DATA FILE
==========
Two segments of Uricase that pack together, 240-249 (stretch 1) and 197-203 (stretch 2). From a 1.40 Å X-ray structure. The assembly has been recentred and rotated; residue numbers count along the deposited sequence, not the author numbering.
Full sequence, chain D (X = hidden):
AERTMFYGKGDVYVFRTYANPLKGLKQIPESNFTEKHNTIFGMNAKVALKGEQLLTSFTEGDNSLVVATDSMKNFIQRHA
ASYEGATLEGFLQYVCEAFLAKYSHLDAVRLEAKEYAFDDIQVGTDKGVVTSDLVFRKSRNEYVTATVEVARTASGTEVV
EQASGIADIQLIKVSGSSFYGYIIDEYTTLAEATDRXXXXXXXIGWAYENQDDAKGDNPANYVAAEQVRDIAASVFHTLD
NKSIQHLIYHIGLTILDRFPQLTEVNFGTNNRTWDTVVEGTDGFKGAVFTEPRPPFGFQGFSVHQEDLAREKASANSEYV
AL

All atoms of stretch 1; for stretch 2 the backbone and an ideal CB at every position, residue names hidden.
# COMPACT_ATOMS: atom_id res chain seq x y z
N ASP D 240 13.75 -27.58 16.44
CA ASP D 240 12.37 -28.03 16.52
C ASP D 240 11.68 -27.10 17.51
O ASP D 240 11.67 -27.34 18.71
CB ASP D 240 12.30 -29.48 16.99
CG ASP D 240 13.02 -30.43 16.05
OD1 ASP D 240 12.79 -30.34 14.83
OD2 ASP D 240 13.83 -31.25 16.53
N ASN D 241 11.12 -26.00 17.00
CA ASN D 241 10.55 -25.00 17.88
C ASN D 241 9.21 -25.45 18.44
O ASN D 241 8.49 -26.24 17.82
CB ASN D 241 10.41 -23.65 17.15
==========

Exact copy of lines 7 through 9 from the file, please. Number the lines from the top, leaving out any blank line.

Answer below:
AL

All atoms of stretch 1; for stretch 2 the backbone and an ideal CB at every position, residue names hidden.
# COMPACT_ATOMS: atom_id res chain seq x y z